Protect Your Cleaning Crew and Tenants from Slip/Fall Accidents

Steve Hanson
 


Visitors: 381

It is estimated that more than eight million people are injured each year by accidental slips and falls, costing thousands of dollars in emergency room and hospital costs. These are often preventable, and the responsibility lies with the employer to take every necessary precaution to protect workers.

The National Floor Safety Institute (NFSI) lists flooring, improper footwear, poor signage, and lack of training as the causes of workplace falls. To prevent slip/fall accidents, the responsibility lies with everyone. Employers, in particular, can protect their workers and their business by ensuring there is proper training and ample warning signs in more dangerous parts of the workplace.

The easiest and most effective way to prevent slip/fall accidents is to ensure proper and ample signage for workers and customers. Janitorial staff should have a number of wet floor signs, and should stress to people as they work the importance of taking care on wet floors. Often the public will ignore these signs, but the onus is on the employer to make sure they are there in even the most remote of situations that a fall could occur.

Russell Kendzior, executive director for the NFSI, says that the placement of signs is crucial, and should always be done in advance of any hazard. Placing a sign on a wet floor is the easiest way to prevent slip/fall accidents, and could save the company or employer in the event of a lawsuit. A wet lobby floor is an excellent example: people tracking water in could cause a treacherous floor, so signs at all doors are essential to provide guests with ample warning.

The kind of signs used to prevent slip/fall accidents vary by manufacturer and company need, but Kendzior recommends that signs reach the knee and be large enough to cover most - if not all - of the affected area. The industry accepted color for hazard signs is yellow, since it's easily visible and proven effective.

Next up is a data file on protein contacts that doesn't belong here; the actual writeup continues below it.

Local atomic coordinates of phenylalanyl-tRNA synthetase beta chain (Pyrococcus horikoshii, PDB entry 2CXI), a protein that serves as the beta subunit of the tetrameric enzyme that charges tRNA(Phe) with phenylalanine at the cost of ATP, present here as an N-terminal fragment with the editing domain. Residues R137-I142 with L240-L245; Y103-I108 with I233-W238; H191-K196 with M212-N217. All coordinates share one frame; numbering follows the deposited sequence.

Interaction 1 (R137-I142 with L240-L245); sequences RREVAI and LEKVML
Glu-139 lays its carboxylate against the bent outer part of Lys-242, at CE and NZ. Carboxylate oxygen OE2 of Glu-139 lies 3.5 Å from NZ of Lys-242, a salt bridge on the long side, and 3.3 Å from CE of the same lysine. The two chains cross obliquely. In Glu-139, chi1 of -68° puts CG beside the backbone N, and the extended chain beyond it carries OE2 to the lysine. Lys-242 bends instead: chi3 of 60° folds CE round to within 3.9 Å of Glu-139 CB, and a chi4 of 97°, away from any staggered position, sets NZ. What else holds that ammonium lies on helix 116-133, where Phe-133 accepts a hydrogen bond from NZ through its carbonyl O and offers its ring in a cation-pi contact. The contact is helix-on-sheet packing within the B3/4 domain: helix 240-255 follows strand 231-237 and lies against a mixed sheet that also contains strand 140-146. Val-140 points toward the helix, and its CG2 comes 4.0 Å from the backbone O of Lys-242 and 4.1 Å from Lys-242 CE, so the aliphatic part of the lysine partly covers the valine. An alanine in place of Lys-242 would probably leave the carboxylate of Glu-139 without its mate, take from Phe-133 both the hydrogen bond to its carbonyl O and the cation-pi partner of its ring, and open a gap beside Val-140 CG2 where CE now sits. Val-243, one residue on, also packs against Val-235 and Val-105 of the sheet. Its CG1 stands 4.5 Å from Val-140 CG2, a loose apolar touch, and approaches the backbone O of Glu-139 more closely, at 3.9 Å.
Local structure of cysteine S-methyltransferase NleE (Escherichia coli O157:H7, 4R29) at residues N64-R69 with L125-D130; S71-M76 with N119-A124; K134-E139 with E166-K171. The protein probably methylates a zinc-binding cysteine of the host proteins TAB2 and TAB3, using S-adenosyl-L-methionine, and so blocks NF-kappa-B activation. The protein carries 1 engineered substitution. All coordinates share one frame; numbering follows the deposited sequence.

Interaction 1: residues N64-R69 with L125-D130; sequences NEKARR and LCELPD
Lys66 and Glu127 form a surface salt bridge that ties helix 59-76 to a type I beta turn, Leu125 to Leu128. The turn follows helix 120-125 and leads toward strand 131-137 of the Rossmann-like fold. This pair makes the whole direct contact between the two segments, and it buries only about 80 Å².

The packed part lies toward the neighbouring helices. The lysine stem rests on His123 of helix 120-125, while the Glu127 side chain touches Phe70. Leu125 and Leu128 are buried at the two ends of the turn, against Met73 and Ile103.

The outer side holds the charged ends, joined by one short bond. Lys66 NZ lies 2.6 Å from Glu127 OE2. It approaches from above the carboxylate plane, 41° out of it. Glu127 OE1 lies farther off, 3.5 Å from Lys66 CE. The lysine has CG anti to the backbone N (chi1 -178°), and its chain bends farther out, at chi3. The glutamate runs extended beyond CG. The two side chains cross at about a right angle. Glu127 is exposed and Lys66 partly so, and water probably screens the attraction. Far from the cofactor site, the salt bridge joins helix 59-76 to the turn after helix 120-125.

For larger areas of hazard, Kendzior says only barricades will do. This will prevent slip/fall accidents by blocking access entirely to the dangerous area. This can be effective for keeping guests out of a restroom being cleaned, for example, or a large section of floor that has just been mopped. Though they are underused and wrongly considered a business deterrent, barricades are important for protection and safety.

Safety signs come in a variety of forms and sizes, so employers can make sure they get the right sign to prevent slip/fall accidents from occurring in their workplace:

  • Safety cones: these are ideal for small spills, since they don't barricade but keep traffic away from the spill until it can be cleaned up; small and lightweight, these can be easily attached to a cleaning cart or folded up and carried on the belt.
  • Over-the spill pads: these square polypropylene pads can be easily carried and quickly accessed, and each sheet absorbs up to 16 ounces of liquid; spill pads take care of the mess and keep customers from slipping on it at the same time.
  • Floor signs: should be at least knee height and yellow in color.

It is the responsibility of every employer to take steps to prevent slip/fall accidents from occurring in the workplace. Quick hazard removal and adequate hazard identification during cleaning and inclement weather are essential. Employers must ensure they not only have the correct signage, but a staff trained to use them in a timely and appropriate fashion.

Steve Hanson is co-founding member of The Janitorial Store (TM), an online community for owners and managers of cleaning companies who want to build a more profitable and successful cleaning business. Sign up for Trash Talk: Tip of the Week at http://www.TheJanitorialStore.com and receive a Free Gift!

(655)

Article Source:


 
Rate this Article:  0.0/5(0 Ratings)

Related Articles:

Claiming Compensation on Slip and Fall Accidents

by: Stella Richard (December 17, 2012) 
(Legal/Personal Injury)

Role of an Injury Lawyer in Getting Compensation for Slip and Fall Accidents

by: Tarry Jhonshon (June 13, 2012) 
(Legal/Personal Injury)

Slip & Fall - The 10 Most Important Things You Need To Know If You Slip and .

by: Gerry Oginski (August 14, 2005) 
(Legal)

The Anatomy of a Slip and Fall-Trip and Fall Case in Plain Language

by: Norman Fernandez (February 09, 2007) 
(Legal)

Slip & Fall Claims

by: L. O. (September 23, 2010) 
(Legal/Personal Injury)

How To Locate The Right Slip And Fall Attorneys

by: Mesh Besher (April 21, 2011) 
(Business/Customer Service)

Slip, Trip Or Fall in a Public Place? What to Do Next

by: Helen Cox (September 07, 2008) 
(Legal/Personal Injury)

Railroad Worker Injuries - Slip and Fall

by: Joseph Devine (June 02, 2008) 
(Legal/Employment Law)

Some Important Information For Slip And Fall Victims

by: James Clark (April 06, 2011) 
(Legal/Personal Injury)

Slip & Fall On Snow Or Ice - Can You Get Money For Your Injuries?

by: Gerry Oginski (July 27, 2005) 
(Legal)